DIY Foot Scrubs: Ode to Your Feet
For an all natural DIY foot scrub, try the following recipe...
Despite all that they do for us, our feet tend to be highly neglected when it comes to self care. Sure, you can hide them in your shoes so others don’t know it, but let’s admit it, our feet do a lot for us. That said, we should give them a little extra TLC, as we are likely going to depend on them for many years to come.
Our feet are heavily utilized, so they build up the most calluses and dry, dead skin. Some of us also have to deal with issues like foot fungus or bacteria.
Using foot scrubs is a great way to treat your feet, remove dead skin, and reduce bacteria or fungus. Foot scrubs are also wonderful for increasing circulation in our feet and ankles, and easing tired, achy feet.
So, how are foot scrubs different from body scrubs? While you can use body scrubs on your feet, by making a scrub specifically for your feet you can both choose essential oils that target your specific foot problems and use stronger essential oils that you would not be as likely to use on other parts of your body.
For an all natural do-it-yourself foot scrub, try the following recipe and one of the two implementation methods listed below.
DIY Foot Scrub
The base foot scrub
To make a 4oz jar, you will need:
- 4oz jar: A mason jar or recycled cosmetic or condiment jar is perfect.
- ½ cup sugar or salt: Not sure whether to use sugar or salt? Read on!
- 2-3 oz almond oil: Other oils may be substituted.
- 1 tbsp shea butter: This may be omitted, but provides extra moisture and healing for cracked skin.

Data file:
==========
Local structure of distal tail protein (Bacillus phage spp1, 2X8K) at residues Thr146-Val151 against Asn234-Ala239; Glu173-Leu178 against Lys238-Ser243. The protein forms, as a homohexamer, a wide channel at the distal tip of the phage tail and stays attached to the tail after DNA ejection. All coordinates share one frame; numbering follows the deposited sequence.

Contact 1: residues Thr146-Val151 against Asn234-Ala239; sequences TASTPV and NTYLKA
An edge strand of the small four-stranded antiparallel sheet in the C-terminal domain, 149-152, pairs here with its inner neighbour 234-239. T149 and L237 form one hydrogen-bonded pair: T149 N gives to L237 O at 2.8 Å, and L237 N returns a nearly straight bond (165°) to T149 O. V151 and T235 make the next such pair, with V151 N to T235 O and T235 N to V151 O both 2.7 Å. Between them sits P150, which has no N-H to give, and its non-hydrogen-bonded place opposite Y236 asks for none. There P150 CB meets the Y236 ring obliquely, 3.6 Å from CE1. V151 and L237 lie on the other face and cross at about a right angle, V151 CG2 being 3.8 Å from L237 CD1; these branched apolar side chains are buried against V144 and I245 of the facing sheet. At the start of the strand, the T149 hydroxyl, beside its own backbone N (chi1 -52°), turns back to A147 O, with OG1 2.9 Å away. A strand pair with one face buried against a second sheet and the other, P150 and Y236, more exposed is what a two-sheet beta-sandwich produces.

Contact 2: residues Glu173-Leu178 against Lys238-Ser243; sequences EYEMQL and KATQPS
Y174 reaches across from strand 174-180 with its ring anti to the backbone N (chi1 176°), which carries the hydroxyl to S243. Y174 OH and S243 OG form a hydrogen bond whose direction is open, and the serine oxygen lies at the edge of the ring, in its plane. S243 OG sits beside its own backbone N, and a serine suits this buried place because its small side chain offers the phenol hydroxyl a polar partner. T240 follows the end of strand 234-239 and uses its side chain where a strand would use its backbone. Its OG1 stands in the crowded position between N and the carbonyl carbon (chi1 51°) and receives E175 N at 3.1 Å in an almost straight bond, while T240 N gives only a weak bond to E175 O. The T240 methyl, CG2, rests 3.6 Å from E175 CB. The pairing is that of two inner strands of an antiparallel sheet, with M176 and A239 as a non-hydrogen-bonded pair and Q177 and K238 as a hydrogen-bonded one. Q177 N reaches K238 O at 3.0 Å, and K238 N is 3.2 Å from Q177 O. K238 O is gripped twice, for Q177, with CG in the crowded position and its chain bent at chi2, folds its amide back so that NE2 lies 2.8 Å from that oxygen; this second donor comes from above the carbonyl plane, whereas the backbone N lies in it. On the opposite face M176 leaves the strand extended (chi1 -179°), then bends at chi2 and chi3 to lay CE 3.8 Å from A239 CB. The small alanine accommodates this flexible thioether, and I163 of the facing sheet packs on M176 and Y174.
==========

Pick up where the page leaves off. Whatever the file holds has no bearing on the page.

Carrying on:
- Essential oils of your choice: See recipe suggestions below.
Making the scrub:
- Fill your jar with the sugar or salt until it is 1 inch from the top.
- Place the almond oil in a small pan on low heat. Add shea butter and stir constantly. As soon as the shea butter begins to noticeably melt, remove from heat and continue to stir until it has thoroughly melted.
- Slowly pour this oil mixture over the sugar or salt. When it fills close to the top, carefully stir the mixture in, then add more oil until the sugar or salt is fully saturated. When you dip your finger into the mixture, it should feel oily and grainy.
- Add the essential oils of your choice. (See suggestions below).
Sugar or Salt?
There can be a few factors to determine why you would want to choose either of these. Sugar is often preferred by people who shave, as salt can sting if it gets into tiny nicks and cuts. However, salt also has the added benefits of increasing detoxification through your feet and providing additional minerals to your skin. If you’re making your foot scrub for sore, achy feet, opting for salt and soaking your feet in a foot bath is more beneficial.
Note: Any excess oil can be used as a moisturizer for the skin or hair, or saved for the next foot soak batch.
Essential oil blends to add
Relaxing and Soothing Blend
Use this blend to relax, soothe your nerves, and care for sore, achy feet. The lavender is relaxing and the peppermint is cooling, but also penetrates deeply into sore muscles. This is a great blend for those who are on their feet all day and need to relax and decompress.